Testing the Trailstar and myself

Christmas has come early for me: my new shelter, the Mountain Laurel Designs Trailstar arrived in the post on Saturday. Rarely have I been quite so glad to greet our peculiar postman at the door. I didn’t even pause to curse him for making his usual flat-footed detour across our front lawn rather than walking the twenty or so extra paces around it to get to next doors. From ordering to delivery took a little over 4 weeks, escaping the Customs Lottery unscathed and also arriving in the colour I requested of Ron Bell at MLD the day after oredering rather than in the grey that I had initially ordered. This last was a surprise as I hadn’t received a confirmation email reply from Ron and I left it to chance rather than bugging him for a reply as it seemed a bit cheeky of me to do so. Both colours appear equally appealing but the olive green tips the scale in terms of stealth, atleast in the majority of landscapes in which I’ll set it. Needless to say the sunny yellow colour was out of the question for me. Quite a few people prefer brighter colours for their shelters as some kind of morale boost when the skies outside are less than sunny yet the interior of their shelter remains bright but I prefer to blend in.

On Saturday evening I sat down and cut the guyline supplied with the Trailstar into 9 lengths of 65cm for the tie-outs, 240cm for the door line, thread these through the Lineloks at the tie-out points and tied a water bowline loop in the end of each. On Sunday afternoon I pitched the Trailstar in the garden and was impressed by both its size and the ease of pitching, which was proven when I realised I had oriented the shelter incorrectly and had to turn it to allow me to tie the door line out (slide, swings and trampoline are usually only an inconvenience when I’m cutting the grass or pitching the Vango Tigris 800 family tent!). Following the advice of Martin Rye I mixed the seam sealant with white spirit at a rough ratio of 3 parts white spirit to one part sealant and applied it to the Trailstar seams. With that done I decided to read the sealant tube and saw that it said to apply above 16c :-/ On Sunday it was 5-6c. I hope that doesn’t cause any issues. Also I have since read that i should also have sealed the stitching around the tie-out points! Lets hope i don’t learn by my mistakes the hard way this coming weekend. If it survives then I’ll rectify my mistake on the next day of good weather.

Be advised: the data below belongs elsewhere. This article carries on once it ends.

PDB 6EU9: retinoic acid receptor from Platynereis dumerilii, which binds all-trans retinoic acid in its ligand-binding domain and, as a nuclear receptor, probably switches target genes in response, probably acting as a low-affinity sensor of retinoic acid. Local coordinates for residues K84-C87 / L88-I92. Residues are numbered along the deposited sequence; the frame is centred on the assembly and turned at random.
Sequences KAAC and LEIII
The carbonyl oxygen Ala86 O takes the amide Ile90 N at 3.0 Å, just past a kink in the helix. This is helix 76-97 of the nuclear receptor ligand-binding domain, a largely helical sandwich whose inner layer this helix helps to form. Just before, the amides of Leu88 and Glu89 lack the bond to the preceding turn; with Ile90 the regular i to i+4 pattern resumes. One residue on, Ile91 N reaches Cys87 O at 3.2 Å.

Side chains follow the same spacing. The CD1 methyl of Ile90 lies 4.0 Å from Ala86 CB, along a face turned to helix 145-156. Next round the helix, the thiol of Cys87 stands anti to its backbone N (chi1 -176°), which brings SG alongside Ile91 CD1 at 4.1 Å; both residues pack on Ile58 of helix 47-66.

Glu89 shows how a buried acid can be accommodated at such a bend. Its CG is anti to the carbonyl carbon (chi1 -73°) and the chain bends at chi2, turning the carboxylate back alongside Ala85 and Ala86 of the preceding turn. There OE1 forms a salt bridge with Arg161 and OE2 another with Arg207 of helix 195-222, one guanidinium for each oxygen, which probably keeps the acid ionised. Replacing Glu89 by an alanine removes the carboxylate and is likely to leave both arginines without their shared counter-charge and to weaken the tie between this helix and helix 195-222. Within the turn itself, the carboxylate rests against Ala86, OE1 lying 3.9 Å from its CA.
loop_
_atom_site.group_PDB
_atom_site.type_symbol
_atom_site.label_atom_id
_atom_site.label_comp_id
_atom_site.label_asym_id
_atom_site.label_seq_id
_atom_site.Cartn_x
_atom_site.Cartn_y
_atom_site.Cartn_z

This Saturday I’m off to the Peak District with the Trailstar on my first solo wild camp in over ten years. The weather doesn’t look too bad for the Peaks for this time of year but that really wasn’t a big concern for me anyhow, as nothing short of storm force winds and conditions would put me off what is likely to be my last wild camp trip out in 2013. Its also going to be the first of hopefully a lot more solo trips. The realisation hit me recently that I’ve passed up on a lot of trips simply because mine and my camping partner Marcus’ ‘free times’ have not coincided when I could have just as easily (if not more easily) gone alone. I work 2 alternate shifts, 5-6 days a week that alternate weekly and Marcus only gets one free weekend every fourth week so our trips come about maybe once every 2-3 months. I feel as though I have gained a new lease of freedom in the resolution to embark on more solo trips rather than organising them around the coincidence of free time in our disparate schedules.

To say I’m excited to test out both the Trailstar and myself would be a large understatement! I’ll post a trip report when/if I get back.



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